When you tell the stories of God’s redemption, you will likely get one of three responses: 1) people will want to go to war with you, 2) they will react with indifference, 3) they will rejoice with you and want to enter in. You never know which it will be until you tell the stories. Oh that we weren’t so fearful of the former so that we might experience the joy of the latter as we help people discover life! In Acts, Peter told the great stories and thousands came to faith. Stephen told the great stories and he was stoned. But, that’s where we meet Saul of Tarsus, who became Paul the apostle, and you know the rest of the story, the story that took the gospel to the Gentiles and changed the world.
A few years ago on a Sunday morning upstairs in the Jr. High room, we had an old leather couch. There was a particular group of boys who loved that couch and would stake out their territory nearly every week. One Sunday, several girls came to me saying that they thought they should get the couch for once. I had to agree and went over to cast out the demons, uh, boys, and clear the couch for the girls. The boys folded their arms and looked at me with that great look—“make us.” I nodded and looked over at my friend Dan Barczi. Running into Dan is like running into a brick wall; this man is solid. Dan and I proceeded to throw several jr high boys off the couch, only to have them jump back on. What ensued was not pretty, but it was a whole lot of fun—arms, legs and bodies flying in every direction. At one point, as I’m removing yet another jr high boy, I have another on my back and still another wrapped around my legs. As I am tackled to the couch, I look up and see a woman I’ve never met before.
Turns out there is a jr high girl who was very shy and rather intimidated by the group. So, her mother came with her in order to help her make the transition to the group. About the time my eyes met the mom’s eyes, I had a boy sitting on my head. I was looking into the face of horror. In that moment I remember thinking to myself, “this is not working for this woman.” Later, as I taught the parable of the sower and the seeds and I’m throwing weeds and seed at the kids in illustration, I looked at that poor girl and wondered if she would enjoy her new church the following week.
To my bewilderment, later that week her mom called me and told me she loved the group and really enjoyed the teaching. Go figure!
So tell the story. Be ready at all times. Our calling is to plant seeds. It’s the Spirit’s job to make them take root and grow.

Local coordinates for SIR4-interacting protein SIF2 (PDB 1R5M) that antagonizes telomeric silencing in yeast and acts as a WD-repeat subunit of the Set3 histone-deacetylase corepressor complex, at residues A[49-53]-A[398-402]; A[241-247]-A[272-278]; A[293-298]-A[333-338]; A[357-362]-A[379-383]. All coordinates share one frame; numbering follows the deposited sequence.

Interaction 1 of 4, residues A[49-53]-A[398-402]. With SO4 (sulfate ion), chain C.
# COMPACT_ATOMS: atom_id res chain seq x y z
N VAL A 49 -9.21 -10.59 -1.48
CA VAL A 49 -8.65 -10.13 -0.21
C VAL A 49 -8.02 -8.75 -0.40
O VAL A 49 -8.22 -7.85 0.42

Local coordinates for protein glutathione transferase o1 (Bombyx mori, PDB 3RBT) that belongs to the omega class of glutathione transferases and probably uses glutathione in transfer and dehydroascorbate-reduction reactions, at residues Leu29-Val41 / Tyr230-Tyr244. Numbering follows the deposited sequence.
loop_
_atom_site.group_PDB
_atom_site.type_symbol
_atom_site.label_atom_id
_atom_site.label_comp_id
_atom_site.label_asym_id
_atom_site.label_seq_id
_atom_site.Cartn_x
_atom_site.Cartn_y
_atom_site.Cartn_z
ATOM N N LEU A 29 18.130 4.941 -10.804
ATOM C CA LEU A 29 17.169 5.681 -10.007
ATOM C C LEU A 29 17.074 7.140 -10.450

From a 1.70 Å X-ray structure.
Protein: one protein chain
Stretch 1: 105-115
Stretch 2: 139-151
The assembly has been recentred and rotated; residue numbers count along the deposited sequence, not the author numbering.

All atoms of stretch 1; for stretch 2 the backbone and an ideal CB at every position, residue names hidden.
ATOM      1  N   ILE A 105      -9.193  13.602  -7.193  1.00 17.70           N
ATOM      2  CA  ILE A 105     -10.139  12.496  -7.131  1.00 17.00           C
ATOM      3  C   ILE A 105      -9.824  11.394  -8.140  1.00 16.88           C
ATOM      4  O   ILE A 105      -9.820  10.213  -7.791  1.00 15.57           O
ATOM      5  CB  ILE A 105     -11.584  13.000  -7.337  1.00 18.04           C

People discover the reality of God through stories: theory becomes reality
Stories resurrect the past and give perspective and hope for the future. When my kids were younger, they loved it when I would tell stories from my youth. We spent many evenings around the table laughing at the foibles and goofy exploits of Dad, and they often would beg me to tell more. They were great reminders to me of my childhood, the emotions and insecurities I felt and reminders that God carried me through many tough times. The stories not only gave hope to my kids and a sense of their heritage, but communicated that God is faithful through the smallest of details in our lives. He carried us then, he will carry us in the future. Why would he do any different? Stories of his loyal-love give us a rudder, a sure anchor in life. Remember the names of Moses’ sons? “Alien” is a reminder that the community of faith is not at home in any nation or culture, and “help” a reminder that we as God’s people are neither self-sufficient nor abandoned.5
The stories of God stand without justification, proof or rationalization
The stories of God stand without justification, proof or rationalization.6 God calls us to tell the stories—our stories and what he has done for us, our families and the community of Christ. Sometimes we hesitate because there is no logical explanation, no way to fit it into a grid that is reasonable and manageable on a human scale, no way to tell it without some people looking more than a little suspect and wondering what was in our cereal that morning. But I have great news…it doesn’t matter! Just tell the stories, about Jesus and what he did and then about what he has done in your life. As Walter Brueggemann says: “Israel was never to forget that its life consisted of being utterly amazed that it was given life in a context where there was no real life on the horizon. Israel’s mode of faith was simply to tell (sapar) without justification, proof, or rationalization. There are no larger criteria of categories that make this odd turn of affairs any more credible or palatable.”7
It was the stories that Jesus told, the parables, that delighted, challenged, instructed and convicted. In Acts 2, Peter tells the stories, going back to the prophet Joel, the words of King David, finally landing the story in the resurrection of Jesus. The response?
Now when they heard this, they were pierced to the heart, and said to Peter and the rest of the apostles, “Brethren, what shall we do?” Peter said to them, “Repent, and each of you be baptized in the name of Jesus Christ for the forgiveness of your sins; and you will receive the gift of the Holy Spirit. For the promise is for you and your children and for all who are far off, as many as the Lord our God will call to Himself.” And with many other words he solemnly testified and kept on exhorting them, saying, “Be saved from this perverse generation!” So then, those who had received his word were baptized; and that day there were added about three thousand souls. (Acts 2:37-41)
Oh that God would grant us the stage and the courage to tell the stories. Enter the great story. Tell of his great works. You may feel that your story is inconsequential. Don’t believe the lie! The evil one would have you silenced. He knows, as does your Lord who gave you the story, that by the Holy Spirit, your story has eternal importance. Share your stories, plant the seeds and enter the Great Story. Amen.
1. Bruce K. Waltke, An Exegetical Old Testament Theology (Grand Rapids: Zondervan, forthcoming).
2. Waltke, Exegetical Old Testament Theology.
3. Adapted / quoted from conversations with Jan P. Fokkelman, June 2005.
4. Terence E. Fretheim, Exodus (IBC; Louisville: Westminster John Knox, 1991), 197.
5. Walter Brueggemann, “Exodus,” New Interpreter’s Bible (Nashville: Abingdon, 1994), 1:825.
6. Brueggemann, “Exodus,” 826.
7. Brueggemann, “Exodus,” 826.
© 2005 Peninsula Bible Church Cupertino